Why We Can’t Separate Justice and Sustainability in the Food System

By Lauren Phillips-Jackson | July 28th, 2019

It often seems that among groups of thoughtful, conscientious, people, opinions are divided about the most pressing issues of our time: should we focus our efforts environmental degradation and climate change, or should we focus them on the human rights abuses and injustices around the globe? What we often don’t realize is that these issues, as disparate as they may seem, are inextricably linked.

In a powerful article Rafter Ferguson, a political agroecologist, lays out why without social justice there can be no sustainable food system, and why without a sustainable food system we will never achieve justice for all people. He explains the history of food systems in America, connecting the dots between slavery, the theft of land from Native Americans, the consolidation of farming, and the loss of traditional methods of growing and cooking food with the environmentally taxing, industrial agricultural system we have today. He explains how the,

“systematic segregation of poor communities and communities of color from affluent and white communities creates the conditions for a literal food apartheid: fresh and minimally processed foods are sold at high prices for select markets that are geographically and economically inaccessible for the marginalized communities, who in turn provide a captive market for the highly processed and refined products of industrial agriculture. These apartheid conditions, the attendant loss of culinary and nutritional knowledge, and the staggering rise of diet-related health problems, are all symptoms of a food system designed for profit rather than care.

Here at the Common Share Food Co-op, the intersections of environmental and social justice lie at the very core of our mission. We envision and actively work towards a world where all people have access to healthy, fresh foods and are able to exercise autonomy over their lives and choices. We strive to engage those most affected by this food apartheid and assist them in envisioning and working towards a community that meets their needs. This commitment is summed up in our mission statement that: “owned by workers and consumers, the Co-op is a grocery store that draws together the diverse communities of the Amherst area in an inclusive space supporting food justice and local resilience.”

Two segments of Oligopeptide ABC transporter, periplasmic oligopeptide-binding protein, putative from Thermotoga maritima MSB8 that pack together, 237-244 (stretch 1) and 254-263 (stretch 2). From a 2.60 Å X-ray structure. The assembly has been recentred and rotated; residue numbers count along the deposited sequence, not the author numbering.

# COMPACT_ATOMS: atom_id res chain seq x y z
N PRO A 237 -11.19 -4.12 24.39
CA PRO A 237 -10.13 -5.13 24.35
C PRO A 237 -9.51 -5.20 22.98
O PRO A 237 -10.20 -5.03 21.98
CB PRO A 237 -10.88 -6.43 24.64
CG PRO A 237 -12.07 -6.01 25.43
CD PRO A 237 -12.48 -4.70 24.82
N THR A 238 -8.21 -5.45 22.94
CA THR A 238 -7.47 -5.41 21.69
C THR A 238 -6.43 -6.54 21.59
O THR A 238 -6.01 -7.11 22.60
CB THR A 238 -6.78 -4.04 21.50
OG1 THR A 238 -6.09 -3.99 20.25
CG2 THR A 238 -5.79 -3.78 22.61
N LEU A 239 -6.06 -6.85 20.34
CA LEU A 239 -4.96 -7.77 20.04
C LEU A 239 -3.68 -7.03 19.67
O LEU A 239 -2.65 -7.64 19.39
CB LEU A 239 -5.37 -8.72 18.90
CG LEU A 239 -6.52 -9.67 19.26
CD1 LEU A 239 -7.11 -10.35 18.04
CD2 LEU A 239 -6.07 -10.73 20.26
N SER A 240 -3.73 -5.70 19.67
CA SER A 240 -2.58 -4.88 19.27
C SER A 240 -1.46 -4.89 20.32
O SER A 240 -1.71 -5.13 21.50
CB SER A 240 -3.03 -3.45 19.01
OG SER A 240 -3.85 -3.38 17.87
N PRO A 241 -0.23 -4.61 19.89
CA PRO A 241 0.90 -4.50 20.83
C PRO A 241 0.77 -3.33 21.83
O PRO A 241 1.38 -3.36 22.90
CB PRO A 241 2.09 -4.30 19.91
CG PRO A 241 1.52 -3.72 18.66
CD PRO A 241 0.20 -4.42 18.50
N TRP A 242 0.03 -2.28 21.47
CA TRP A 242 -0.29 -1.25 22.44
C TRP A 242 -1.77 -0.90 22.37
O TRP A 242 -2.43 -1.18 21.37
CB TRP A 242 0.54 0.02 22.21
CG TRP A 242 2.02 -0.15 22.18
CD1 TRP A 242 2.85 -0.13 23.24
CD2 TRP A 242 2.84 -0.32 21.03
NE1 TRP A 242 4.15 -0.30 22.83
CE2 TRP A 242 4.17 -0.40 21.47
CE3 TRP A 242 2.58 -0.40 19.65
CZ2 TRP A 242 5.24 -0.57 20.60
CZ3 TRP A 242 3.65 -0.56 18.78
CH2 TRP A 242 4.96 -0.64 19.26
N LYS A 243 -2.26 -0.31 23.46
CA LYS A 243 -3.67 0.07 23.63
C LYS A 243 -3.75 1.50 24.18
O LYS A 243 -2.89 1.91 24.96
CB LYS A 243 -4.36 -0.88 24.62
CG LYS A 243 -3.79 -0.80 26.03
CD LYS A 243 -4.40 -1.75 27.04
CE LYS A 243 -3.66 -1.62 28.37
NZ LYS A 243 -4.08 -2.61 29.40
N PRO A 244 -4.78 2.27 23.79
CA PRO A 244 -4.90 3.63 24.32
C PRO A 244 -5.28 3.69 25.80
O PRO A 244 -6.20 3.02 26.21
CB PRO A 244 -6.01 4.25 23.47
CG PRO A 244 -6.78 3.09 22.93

As Ferguson poignantly puts it:

“as the problems are related, so are the solutions—and our strategies must reflect that. First and foremost, let’s do away with the idea that anyone could build a sustainable food system without centering social justice in the process. Only a broad and deeply inclusive coalition will bring enough of us together to marshal the kind of political power needed to change the status quo. Only a movement that acknowledges these legacies and prioritizes the voices of those who’ve been marginalized in the current food system will be able to assemble such a coalition. Furthermore, only such broad and deep coalition will give us the insight and depth of perspective we need to create truly workable solutions. When people are left out of shaping the solutions to the problems they face, the solutions fail. To make a new food system we need everyone at the table.”

With your help, we will continue to work towards this dream of environmental and food justice for all.

Post written by Lauren Phillips-Jackson, Common Share Food Co-op’s Community Engagement and Communications Intern

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